The 15-year-old student accused of fatally shooting his classmates at Michigan’s Oxford High School in November is inching toward a trial to determine his guilt on 24 felony charges. One of them — committing an act of terrorism — has rarely been applied in the context of mass shootings, so the move has reignited a debate over whether such violence should be treated as terrorism in the eyes of the law.
When she announced the charges her office was pursuing against the alleged Oxford gunman, Oakland County Prosecutor Karen McDonald acknowledged that the terrorism label was unusual, but said it captured the gravity of the event, and its far-reaching effect, on survivors and the broader community. “What about all the children at home right now who can’t eat and can’t sleep and can’t imagine a world where they could ever step foot back in that school?” McDonald said during a December news conference. “Those are victims, too, and so are their families and so is the community. And the charge of terrorism reflects that.”
Several commentators have since echoed McDonald’s viewpoint. And indeed, mass shootings have had a measurable effect on society. A 2019 Gallup poll found that Americans were almost equally concerned about being the victim of a terrorist attack as a mass shooting. That same year, congressional researchers estimated that gun violence in general cost the economy $229 billion annually, factoring in not only security, police, and emergency medical care but also lowered property values and lost business. Additionally, researchers at the University of Ottawa found that, in communities where mass shootings had occurred, home values dropped by 3 percent and employment fell by 2 percent.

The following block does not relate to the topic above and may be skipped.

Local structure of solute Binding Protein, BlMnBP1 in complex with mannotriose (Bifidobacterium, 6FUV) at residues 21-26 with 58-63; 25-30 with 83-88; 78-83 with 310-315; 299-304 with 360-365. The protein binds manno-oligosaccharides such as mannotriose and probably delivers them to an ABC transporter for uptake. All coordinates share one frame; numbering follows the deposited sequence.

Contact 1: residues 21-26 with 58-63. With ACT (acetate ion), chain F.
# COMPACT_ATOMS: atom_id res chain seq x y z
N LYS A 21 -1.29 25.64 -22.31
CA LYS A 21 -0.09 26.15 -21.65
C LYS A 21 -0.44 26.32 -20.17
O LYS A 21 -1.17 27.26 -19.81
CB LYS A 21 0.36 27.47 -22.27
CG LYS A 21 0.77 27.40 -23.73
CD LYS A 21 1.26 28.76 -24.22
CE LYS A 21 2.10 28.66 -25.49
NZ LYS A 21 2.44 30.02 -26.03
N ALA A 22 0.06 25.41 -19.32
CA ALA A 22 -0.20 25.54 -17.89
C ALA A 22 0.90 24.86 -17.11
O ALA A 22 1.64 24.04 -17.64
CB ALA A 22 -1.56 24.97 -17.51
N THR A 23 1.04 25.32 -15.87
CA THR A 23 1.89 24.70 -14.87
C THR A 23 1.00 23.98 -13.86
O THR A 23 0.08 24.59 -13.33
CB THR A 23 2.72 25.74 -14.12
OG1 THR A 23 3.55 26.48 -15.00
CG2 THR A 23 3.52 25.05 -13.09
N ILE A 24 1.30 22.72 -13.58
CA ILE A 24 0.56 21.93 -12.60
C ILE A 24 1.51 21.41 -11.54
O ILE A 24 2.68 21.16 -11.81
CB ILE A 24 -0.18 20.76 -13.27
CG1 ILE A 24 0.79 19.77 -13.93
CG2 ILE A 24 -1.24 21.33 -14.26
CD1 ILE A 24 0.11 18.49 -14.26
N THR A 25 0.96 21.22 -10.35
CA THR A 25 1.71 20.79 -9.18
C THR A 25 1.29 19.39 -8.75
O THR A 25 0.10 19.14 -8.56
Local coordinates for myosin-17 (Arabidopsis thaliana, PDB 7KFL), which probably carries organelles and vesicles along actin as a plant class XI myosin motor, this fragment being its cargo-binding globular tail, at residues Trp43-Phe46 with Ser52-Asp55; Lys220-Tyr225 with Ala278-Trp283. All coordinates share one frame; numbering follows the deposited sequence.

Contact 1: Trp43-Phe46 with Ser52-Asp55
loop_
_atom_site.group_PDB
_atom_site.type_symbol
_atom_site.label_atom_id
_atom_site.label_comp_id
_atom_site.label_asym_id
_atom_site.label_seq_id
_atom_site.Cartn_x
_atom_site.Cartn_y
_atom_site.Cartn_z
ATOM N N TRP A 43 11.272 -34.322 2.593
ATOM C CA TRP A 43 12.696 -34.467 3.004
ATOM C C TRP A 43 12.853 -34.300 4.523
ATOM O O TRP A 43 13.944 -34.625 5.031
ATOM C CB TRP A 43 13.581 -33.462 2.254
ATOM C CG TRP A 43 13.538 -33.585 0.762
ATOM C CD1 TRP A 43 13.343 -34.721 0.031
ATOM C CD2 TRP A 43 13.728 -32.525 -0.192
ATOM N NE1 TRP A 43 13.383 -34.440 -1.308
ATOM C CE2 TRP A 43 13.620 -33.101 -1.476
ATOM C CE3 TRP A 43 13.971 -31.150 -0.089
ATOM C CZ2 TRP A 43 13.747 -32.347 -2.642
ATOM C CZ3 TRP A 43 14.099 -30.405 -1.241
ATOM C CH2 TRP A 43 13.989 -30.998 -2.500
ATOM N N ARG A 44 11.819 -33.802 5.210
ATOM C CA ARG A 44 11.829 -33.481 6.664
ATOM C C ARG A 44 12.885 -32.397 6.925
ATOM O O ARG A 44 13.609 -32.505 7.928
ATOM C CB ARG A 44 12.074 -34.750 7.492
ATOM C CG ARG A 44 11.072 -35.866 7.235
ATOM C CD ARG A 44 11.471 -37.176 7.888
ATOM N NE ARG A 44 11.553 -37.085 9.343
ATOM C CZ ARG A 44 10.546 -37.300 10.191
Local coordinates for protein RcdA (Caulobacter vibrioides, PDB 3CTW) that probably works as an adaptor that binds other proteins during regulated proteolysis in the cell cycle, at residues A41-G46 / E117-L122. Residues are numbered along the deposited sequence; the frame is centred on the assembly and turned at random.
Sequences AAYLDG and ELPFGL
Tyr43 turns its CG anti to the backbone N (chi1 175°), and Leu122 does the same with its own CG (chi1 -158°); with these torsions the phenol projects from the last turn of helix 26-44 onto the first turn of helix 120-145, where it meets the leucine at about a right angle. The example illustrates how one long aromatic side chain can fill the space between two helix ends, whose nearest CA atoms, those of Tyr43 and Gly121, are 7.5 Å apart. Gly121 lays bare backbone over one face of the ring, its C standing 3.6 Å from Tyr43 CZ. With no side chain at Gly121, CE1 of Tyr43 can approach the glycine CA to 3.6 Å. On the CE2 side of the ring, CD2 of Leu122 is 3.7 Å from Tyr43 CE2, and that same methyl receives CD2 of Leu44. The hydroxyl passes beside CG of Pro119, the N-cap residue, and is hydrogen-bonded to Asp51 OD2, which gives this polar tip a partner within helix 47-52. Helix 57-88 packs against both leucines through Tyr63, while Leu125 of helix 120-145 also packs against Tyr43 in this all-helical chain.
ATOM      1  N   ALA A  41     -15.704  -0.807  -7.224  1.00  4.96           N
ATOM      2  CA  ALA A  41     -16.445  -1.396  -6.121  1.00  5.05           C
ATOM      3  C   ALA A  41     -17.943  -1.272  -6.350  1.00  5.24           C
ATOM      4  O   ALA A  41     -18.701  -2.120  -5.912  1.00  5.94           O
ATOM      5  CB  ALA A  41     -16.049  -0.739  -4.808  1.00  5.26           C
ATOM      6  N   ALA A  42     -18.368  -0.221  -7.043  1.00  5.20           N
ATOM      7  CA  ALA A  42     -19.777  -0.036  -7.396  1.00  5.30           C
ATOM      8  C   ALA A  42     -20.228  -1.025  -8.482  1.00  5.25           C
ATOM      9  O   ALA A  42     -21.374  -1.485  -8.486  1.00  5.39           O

The Oxford Mass Shooting Shows the Limits of ‘Hardening’ Schools
But while supporters have hailed McDonald’s decision as a blueprint for prosecutors nationwide, some experts fear that treating mass shootings as terrorism will expand America’s vast counterterrorism apparatus into a new domestic realm. Critics say that system has been ineffective at preventing attacks and has a history of unfairly targeting people of color and other marginalized groups. “They target entire populations based on bias rather than objective evidence of wrongdoing,” Michael German, a former FBI agent who is now a fellow at New York University’s Brennan Center for Justice, told The Trace. “Expanding that problematic program to cover other kinds of crime is only going to create more problems.”
Since the September 11 terrorist attacks, the United States has spent billion of dollars building up its counterterrorism infrastructure, creating the Department of Homeland Security, a network of information sharing “fusion centers,” and a National Security Division to coordinate the Justice Department’s intelligence capabilities.
The U.S. Patriot Act of 2001 defined domestic terrorism but did not attach any penalties to it. Still, labeling an activity as terrorism puts an array of addititional tools at law enforcement’s disposal, including expedited wiretap warrants, social media monitoring, and internet surveillance.
Mitchel Roth, a criminology professor at Sam Houston State University, said that redirecting counterterrorism resources toward mass shooting investigations and prosecutions could undermine constitutional rights and student welfare without much of a payoff. “When a lot of these activities are being done in the garage, or down in the basement, and the parents have no clue what’s going on, no surveillance in the world is going to pick that up,” Roth said. “Bottom line is there’s enough surveillance in the country, and it’s not working as it is.”
The alleged Oxford shooter was charged under an anti-terrorism law passed by the Michigan Legislature in 2002. The statute defines terrorism as a violent felony act intended to intimidate or coerce a civilian population or influence or affect the conduct of government. The accused gunman also faces four counts of first-degree murder. The terrorism charge and each of the murder charges carries a possible life sentence.